Carbon monoxide in acute lung injury.
ABSTRACT Despite modern clinical practice in critical care medicine, acute lung injury still causes unacceptably high rates of morbidity and mortality. Therefore, the challenge today is to identify new and effective strategies in order to improve the outcome of these patients. Carbon monoxide, endogenously produced by the heme oxygenase enzyme system, has emerged as promising gaseous therapeutic that exerts protective effects against inflammation, oxidative and mechanical stress, and apoptosis, thus potentially limiting acute lung injury. In this review we discuss the effects of inhaled carbon monoxide on acute lung injury that results from ischemia-reperfusion, transplantation, sepsis, hyperoxia, or mechanical ventilation, the latter referred to as ventilator-induced lung injury. Multiple investigations using in vivo and in vitro models have demonstrated anti-inflammatory, anti-apoptotic, and anti-proliferative properties of carbon monoxide in the lung when applied at low dose prior to or during stressful stimuli. The molecular mechanisms that are modulated by carbon monoxide exposure are still not fully understood. Carbon monoxide mediated lung protection involves several signaling pathways including mitogen activated protein kinases, nuclear factor-κB, activator protein-1, Akt, peroxisome proliferating- activated receptor-γ, early growth response-1, caveolin-1, hypoxia-inducible factor-1α, caspases, Bcl-2-family members, heat shock proteins, or molecules of the fibrinolytic axis. At present, clinical trials on the efficacy and safety of CO investigate whether the promising laboratory findings might be translatable to humans.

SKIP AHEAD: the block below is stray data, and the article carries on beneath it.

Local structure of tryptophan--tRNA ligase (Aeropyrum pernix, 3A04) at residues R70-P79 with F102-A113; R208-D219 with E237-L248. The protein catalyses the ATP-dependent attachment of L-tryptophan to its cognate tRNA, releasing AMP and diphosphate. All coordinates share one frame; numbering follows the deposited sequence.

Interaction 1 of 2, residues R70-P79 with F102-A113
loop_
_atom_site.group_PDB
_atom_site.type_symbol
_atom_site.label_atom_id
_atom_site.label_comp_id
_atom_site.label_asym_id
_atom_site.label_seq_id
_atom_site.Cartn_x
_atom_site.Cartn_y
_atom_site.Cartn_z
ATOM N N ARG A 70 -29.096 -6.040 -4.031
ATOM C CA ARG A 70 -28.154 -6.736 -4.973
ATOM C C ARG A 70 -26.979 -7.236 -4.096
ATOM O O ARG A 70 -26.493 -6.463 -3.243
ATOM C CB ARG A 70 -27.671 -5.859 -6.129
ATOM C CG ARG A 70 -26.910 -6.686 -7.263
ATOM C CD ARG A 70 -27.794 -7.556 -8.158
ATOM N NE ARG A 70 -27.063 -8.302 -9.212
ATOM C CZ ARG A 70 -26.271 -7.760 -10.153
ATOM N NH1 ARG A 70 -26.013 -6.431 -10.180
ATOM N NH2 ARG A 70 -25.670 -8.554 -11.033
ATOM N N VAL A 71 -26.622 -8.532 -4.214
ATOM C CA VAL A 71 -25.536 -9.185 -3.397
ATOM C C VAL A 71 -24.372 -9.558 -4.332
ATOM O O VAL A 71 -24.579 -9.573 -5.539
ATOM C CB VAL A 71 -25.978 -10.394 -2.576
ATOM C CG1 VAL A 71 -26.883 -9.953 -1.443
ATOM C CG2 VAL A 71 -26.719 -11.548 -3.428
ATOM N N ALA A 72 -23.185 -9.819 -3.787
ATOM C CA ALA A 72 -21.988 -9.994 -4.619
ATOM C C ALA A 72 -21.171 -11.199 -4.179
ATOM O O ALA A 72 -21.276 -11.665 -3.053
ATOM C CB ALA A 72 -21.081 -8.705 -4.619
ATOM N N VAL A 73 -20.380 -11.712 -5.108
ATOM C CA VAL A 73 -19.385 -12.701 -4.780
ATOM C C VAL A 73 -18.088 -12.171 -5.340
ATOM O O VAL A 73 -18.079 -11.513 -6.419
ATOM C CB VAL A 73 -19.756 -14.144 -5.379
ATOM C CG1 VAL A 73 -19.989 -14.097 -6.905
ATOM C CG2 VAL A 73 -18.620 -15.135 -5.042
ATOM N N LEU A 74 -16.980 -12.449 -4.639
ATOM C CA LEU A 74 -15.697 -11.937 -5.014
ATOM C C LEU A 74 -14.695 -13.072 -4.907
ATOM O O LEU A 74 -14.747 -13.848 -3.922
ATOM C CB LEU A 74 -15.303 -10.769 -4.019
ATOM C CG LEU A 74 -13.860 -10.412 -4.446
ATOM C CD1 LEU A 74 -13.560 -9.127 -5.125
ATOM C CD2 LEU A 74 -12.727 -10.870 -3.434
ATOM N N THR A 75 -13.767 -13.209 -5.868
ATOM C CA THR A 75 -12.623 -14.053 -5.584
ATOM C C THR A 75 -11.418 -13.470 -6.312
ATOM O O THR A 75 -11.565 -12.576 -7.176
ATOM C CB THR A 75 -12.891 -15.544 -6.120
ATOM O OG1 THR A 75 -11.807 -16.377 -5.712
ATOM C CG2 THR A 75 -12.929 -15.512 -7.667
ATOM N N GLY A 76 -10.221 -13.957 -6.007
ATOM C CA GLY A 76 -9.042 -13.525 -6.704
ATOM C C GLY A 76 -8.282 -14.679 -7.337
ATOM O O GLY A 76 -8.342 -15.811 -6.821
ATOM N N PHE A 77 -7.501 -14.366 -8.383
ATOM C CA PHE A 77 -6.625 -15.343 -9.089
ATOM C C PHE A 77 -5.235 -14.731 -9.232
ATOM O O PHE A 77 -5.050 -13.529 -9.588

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ABSTRACT: Significance. Many reports have underscored the importance of the heme degradation pathway regulated by heme oxygenase (HO). This reaction releases bile pigments and carbon monoxide (CO), which are important antioxidant and signaling molecules. Thus the reaction of HO-1 would have significant cytoprotective effects. Nevertheless, the importance of this protein goes beyond its enzymatic action. New evidence outlines significant effects of inactive forms of the HO-1 protein Recent Advances. In fact, the role of the HO protein on cellular signaling including transcription factor activation, binding to proteins, phosphorylation and modulation of protein function, amongst others, has begun to be elucidated. The mechanism by which the inducible form HO-1 in particular, can migrate to various cellular compartments to mediate important signaling or how and why it binds to key transcription factors and other proteins that are important in DNA repair is also described in several physiologic systems. Critical Issues. The signaling functions of HO-1 may have particular relevance in clinical circumstances including cancer since redistribution of HO-1 into the nuclear compartment is observed with cancer progression and metastasis. In addition, with oxidative stress, the pleiotropic functions of HO-1 modulate antioxidant defense. In organ transplantation, HO and its byproducts suppress rejection at multiple levels and in sepsis induced pulmonary dysfunction, inhaled CO or modulation of HO activity can change the course of the disease in animals. Future Directions. It is hoped that a more detailed understanding of the various signaling functions of HO will guide therapeutic approaches for complex diseases.Antioxidants & Redox Signaling 11/2013; · 8.20 Impact Factor